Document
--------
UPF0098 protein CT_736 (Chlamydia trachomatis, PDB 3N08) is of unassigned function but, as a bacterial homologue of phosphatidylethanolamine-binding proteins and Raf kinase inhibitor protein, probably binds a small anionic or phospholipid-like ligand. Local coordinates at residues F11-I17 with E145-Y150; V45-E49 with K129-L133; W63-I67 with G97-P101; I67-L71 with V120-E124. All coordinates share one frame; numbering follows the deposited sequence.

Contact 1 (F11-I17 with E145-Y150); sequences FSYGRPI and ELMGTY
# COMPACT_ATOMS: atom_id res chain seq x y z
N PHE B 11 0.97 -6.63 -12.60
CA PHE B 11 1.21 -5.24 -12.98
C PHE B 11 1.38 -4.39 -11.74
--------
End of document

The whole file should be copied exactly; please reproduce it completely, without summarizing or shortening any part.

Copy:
UPF0098 protein CT_736 (Chlamydia trachomatis, PDB 3N08) is of unassigned function but, as a bacterial homologue of phosphatidylethanolamine-binding proteins and Raf kinase inhibitor protein, probably binds a small anionic or phospholipid-like ligand. Local coordinates at residues F11-I17 with E145-Y150; V45-E49 with K129-L133; W63-I67 with G97-P101; I67-L71 with V120-E124. All coordinates share one frame; numbering follows the deposited sequence.

Contact 1 (F11-I17 with E145-Y150); sequences FSYGRPI and ELMGTY
# COMPACT_ATOMS: atom_id res chain seq x y z
N PHE B 11 0.97 -6.63 -12.60
CA PHE B 11 1.21 -5.24 -12.98
C PHE B 11 1.38 -4.39 -11.74